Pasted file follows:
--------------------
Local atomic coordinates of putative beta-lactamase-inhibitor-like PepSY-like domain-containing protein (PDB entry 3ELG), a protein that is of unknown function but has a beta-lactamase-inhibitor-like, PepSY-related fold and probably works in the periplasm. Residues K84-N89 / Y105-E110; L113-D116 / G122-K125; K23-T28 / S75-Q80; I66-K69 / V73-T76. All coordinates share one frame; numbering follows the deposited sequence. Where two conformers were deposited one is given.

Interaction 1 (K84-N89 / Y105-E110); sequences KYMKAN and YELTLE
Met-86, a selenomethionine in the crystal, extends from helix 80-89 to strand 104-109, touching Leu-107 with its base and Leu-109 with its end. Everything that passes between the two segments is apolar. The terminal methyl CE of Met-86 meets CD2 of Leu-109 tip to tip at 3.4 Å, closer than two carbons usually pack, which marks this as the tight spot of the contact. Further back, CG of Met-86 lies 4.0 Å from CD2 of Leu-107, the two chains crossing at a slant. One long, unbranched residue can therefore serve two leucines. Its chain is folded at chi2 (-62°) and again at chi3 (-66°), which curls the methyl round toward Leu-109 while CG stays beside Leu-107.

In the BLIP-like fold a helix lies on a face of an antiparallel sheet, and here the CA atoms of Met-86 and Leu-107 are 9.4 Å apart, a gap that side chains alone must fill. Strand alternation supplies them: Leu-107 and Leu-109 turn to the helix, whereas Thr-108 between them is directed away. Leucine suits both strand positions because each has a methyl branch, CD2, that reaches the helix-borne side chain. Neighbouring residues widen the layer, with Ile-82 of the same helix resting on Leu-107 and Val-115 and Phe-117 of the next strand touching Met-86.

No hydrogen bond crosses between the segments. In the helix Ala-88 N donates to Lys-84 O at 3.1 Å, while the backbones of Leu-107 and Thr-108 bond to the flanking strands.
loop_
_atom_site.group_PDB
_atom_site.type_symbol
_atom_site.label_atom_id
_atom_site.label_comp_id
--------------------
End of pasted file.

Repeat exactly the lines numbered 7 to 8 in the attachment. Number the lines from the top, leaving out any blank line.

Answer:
_atom_site.group_PDB
_atom_site.type_symbol